Coming out of the sprint, we had two ideas that we wanted to pursue: one called Super Scores, and one called the Predictor. This case study will focus only on Super Scores. The main concept borrowed from the event ticketing world, where upstarts like SeatGeek have added value to users beyond what Ticketmaster provides. When a user visits SeatGeek, they are able to quickly look at the score of each ticket, which SeatGeek calculates based on the price of that particular ticket compared to historical pricing data for that particular seat. In this way, a user can browse thousands of tickets, but narrow their attention to only the top 10 - 20 valued tickets, ensuring they are choosing the best option for them without having to manually review every ticket available. While booking a hotel is more complicated than buying an event ticket, there were powerful ideas here we could borrow to simplify the process for hotel-bookers.
Super Scores combined elements from our favorite meta site experiences (think Kayak or Trivago), but also layered in a concept of a Value Score: a score calculated for each hotel based on factors each user deemed most important. For example, if a hotel shopper was looking for a hotel in Las Vegas, and they cared most about proximity to the Strip, secondly about Free Breakfast, and third, price, our tool would calculate a score out of 10 for each property based on these criteria, and order the hotels based on their Value Score. In this way, the user could look at the top 5 - 10 hotels, and choose among those while being assured that everything else would be a worse choice based on their preferences.
The team then set out to create mocks. Due to the intense nature of a design sprint, wireframes were skipped so we could get a working prototype together within a day. The initial designs featured three columns: one with search filters and settings, a second with hotel cards matching the filters selected, and a third with a map view that corresponded to the cards on display.
The unique features to this experience compared to a typical hotel booking site were the previously discussed value scores, as well as a tag which showed how good of a match the property was compared to the selected filters.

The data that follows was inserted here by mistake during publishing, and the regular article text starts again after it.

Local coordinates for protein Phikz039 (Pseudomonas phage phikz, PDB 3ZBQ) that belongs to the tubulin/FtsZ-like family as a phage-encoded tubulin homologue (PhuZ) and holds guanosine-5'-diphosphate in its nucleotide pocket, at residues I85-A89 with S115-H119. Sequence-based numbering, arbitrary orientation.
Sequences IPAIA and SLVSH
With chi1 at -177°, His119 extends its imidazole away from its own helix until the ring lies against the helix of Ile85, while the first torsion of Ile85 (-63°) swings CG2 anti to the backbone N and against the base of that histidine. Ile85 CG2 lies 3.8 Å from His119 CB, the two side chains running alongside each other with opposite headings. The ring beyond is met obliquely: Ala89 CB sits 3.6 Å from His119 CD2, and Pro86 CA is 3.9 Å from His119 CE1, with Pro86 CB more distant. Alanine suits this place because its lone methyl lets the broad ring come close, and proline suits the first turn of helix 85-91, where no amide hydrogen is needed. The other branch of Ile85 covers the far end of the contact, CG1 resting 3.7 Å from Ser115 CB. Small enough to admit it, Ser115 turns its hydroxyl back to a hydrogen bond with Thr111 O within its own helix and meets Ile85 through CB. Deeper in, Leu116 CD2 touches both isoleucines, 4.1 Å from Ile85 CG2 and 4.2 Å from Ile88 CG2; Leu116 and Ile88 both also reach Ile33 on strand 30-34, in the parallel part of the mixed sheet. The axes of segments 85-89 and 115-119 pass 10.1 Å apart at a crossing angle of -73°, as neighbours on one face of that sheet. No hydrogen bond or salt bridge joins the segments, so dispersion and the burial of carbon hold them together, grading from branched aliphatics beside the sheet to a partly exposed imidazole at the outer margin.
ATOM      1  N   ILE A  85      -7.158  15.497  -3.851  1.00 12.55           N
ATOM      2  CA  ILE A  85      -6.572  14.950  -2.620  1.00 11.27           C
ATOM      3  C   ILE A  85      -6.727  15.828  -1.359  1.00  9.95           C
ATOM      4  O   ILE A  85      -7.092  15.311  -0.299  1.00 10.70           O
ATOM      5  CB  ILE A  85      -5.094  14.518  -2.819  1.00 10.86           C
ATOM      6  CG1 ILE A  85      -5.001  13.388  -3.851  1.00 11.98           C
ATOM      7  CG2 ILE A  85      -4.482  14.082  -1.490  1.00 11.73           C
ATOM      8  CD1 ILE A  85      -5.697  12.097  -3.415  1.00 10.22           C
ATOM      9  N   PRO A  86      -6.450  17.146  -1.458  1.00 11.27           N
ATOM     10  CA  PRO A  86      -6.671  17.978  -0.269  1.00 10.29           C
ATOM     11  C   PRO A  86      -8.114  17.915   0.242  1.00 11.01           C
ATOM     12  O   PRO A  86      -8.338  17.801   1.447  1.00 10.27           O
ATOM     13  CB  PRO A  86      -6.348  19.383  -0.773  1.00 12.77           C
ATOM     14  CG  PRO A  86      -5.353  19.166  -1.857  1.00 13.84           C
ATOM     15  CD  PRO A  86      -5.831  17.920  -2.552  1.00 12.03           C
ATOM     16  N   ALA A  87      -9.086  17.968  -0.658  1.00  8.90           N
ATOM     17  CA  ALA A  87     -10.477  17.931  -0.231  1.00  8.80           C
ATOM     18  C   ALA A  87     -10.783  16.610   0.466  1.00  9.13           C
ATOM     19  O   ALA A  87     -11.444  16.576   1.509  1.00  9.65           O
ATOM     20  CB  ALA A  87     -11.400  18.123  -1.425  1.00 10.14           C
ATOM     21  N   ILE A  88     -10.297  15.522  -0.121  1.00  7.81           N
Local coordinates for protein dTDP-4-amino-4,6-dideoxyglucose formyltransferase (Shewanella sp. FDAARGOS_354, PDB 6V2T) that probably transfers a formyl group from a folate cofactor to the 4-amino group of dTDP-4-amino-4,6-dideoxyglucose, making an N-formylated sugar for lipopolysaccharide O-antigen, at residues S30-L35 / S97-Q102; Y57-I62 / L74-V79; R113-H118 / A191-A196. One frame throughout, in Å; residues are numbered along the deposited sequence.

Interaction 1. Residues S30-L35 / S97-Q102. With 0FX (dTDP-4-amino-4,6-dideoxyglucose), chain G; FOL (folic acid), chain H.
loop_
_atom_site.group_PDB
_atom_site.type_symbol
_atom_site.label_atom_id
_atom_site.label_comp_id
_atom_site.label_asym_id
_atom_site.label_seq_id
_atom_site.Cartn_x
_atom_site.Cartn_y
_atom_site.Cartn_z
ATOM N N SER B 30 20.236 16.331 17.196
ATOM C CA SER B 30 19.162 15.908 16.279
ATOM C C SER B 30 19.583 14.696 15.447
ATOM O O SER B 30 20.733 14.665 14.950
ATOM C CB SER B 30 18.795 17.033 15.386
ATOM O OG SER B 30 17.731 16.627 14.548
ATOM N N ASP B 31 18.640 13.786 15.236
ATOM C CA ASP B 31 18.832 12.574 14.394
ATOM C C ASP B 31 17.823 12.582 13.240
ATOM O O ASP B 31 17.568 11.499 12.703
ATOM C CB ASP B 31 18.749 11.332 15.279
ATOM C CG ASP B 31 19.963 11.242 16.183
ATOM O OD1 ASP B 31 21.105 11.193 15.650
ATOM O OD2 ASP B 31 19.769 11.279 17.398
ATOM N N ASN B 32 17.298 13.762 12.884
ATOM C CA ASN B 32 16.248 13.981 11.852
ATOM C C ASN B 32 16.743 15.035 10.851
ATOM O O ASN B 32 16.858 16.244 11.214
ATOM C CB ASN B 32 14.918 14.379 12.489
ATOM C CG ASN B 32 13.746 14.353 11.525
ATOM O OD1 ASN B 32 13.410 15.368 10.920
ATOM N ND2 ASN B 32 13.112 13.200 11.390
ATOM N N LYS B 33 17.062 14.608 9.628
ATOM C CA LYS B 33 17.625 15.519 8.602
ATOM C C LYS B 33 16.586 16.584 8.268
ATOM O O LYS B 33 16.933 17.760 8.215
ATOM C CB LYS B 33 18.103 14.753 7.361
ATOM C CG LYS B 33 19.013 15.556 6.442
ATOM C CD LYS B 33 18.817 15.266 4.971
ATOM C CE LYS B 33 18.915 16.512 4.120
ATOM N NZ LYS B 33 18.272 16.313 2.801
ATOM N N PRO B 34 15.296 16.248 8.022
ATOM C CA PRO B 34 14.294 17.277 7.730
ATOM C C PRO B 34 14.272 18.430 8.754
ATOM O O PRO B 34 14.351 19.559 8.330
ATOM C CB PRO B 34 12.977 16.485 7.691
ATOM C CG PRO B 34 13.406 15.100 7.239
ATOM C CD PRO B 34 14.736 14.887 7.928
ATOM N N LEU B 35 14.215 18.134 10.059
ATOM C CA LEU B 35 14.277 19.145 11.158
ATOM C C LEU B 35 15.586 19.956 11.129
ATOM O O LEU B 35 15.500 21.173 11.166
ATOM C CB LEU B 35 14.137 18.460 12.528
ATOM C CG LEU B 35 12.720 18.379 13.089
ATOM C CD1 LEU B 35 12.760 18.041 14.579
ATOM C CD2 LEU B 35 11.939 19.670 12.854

The screens were connected in an Invision prototype, with enough interaction to attempt to test:
Five users were scheduled to come in on Friday, and were given a simple scenario of searching for a hotel in Los Angeles. Users were asked to find the best hotel for them, given a set budget. Users weren’t given any help in using the prototype, and were frequently encouraged to think out loud. At the end of the session, we asked users about the specific features outlined above if they hadn’t been brought up during the scenario.
The first version of this design scored an average usefulness of 3.6 / 5 by our first 5 users. Not terrible… But lots of room for improvement!
It was clear from user feedback that the experience needed simplification, and that the value of the Value Scores was not being conveyed. The main question was: were we not explaining Value Scores well, or were they just not useful? For our next iteration, we made a few large changes:
Definite progress was made on this iteration! Users not only rated the experience more useful (4 / 5), but everyone noticed the Value Score badge. Surprisingly, though most people admitted to not having read the copy (confirmed by eye tracking), most also correctly assumed how Value Scores worked, even if unclear on the details.
“Some kind of algorithm that considered reviews, price, and location”.
We then partnered with engineering to select an API that would help power many of the dynamic features (pricing, reviews, etc.) The MVP was built, and we began to iterate on UI changes - pairing continued qualitative research through usability testing and quantitative research by running a series of A/B tests.
Through quantitative and qualitative methods, we arrived at a final version which was both inherently understood and found helpful by users in the research lab and which performed exceptionally well using our main measurement KPI’s: interaction rate (using any feature), and click rate (clicking the CTA on a hotel card). The value score metric turned out to be a helpful metric for users, and showing the map by default was the most successful design.
This version of the solution satisfied the initial problem definition, outperforming our original hotel comparison product by more than 25% on average, across multiple publisher types and points of sale (countries).
The final version of out hotel product hit and exceeded our goal of a 20% improvement over the original design. In addition, it provided an important source of liquidity during the COVID-19 pandemic when our own auction slowed down since it leveraged TripAdvisor's API and diversified the types of ad products we offered. Usability testing showed that the design was very useful among users (4.5 / 5), including several requests for how to find this tool at home once they left the lab!
This was the second design sprint carried out under my tenure at Intent, and it ended up not being the last! The format worked well for tackling a large, cross-functional problem such as this one.